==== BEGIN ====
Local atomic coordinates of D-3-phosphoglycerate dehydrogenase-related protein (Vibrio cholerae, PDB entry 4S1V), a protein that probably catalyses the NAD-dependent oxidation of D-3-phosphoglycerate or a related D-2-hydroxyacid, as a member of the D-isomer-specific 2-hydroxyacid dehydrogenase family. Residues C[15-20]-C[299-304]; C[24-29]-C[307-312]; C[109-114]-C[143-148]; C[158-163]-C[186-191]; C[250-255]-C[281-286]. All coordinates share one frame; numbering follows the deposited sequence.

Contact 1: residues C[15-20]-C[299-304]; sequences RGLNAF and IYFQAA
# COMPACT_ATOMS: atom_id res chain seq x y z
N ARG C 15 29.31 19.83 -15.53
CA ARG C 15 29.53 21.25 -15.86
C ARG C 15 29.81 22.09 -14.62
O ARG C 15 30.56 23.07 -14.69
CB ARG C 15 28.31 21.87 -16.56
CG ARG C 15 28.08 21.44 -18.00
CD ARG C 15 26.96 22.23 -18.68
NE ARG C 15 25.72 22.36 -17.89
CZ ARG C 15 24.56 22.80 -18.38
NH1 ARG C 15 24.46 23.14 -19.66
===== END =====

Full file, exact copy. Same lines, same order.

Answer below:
Local atomic coordinates of D-3-phosphoglycerate dehydrogenase-related protein (Vibrio cholerae, PDB entry 4S1V), a protein that probably catalyses the NAD-dependent oxidation of D-3-phosphoglycerate or a related D-2-hydroxyacid, as a member of the D-isomer-specific 2-hydroxyacid dehydrogenase family. Residues C[15-20]-C[299-304]; C[24-29]-C[307-312]; C[109-114]-C[143-148]; C[158-163]-C[186-191]; C[250-255]-C[281-286]. All coordinates share one frame; numbering follows the deposited sequence.

Contact 1: residues C[15-20]-C[299-304]; sequences RGLNAF and IYFQAA
# COMPACT_ATOMS: atom_id res chain seq x y z
N ARG C 15 29.31 19.83 -15.53
CA ARG C 15 29.53 21.25 -15.86
C ARG C 15 29.81 22.09 -14.62
O ARG C 15 30.56 23.07 -14.69
CB ARG C 15 28.31 21.87 -16.56
CG ARG C 15 28.08 21.44 -18.00
CD ARG C 15 26.96 22.23 -18.68
NE ARG C 15 25.72 22.36 -17.89
CZ ARG C 15 24.56 22.80 -18.38
NH1 ARG C 15 24.46 23.14 -19.66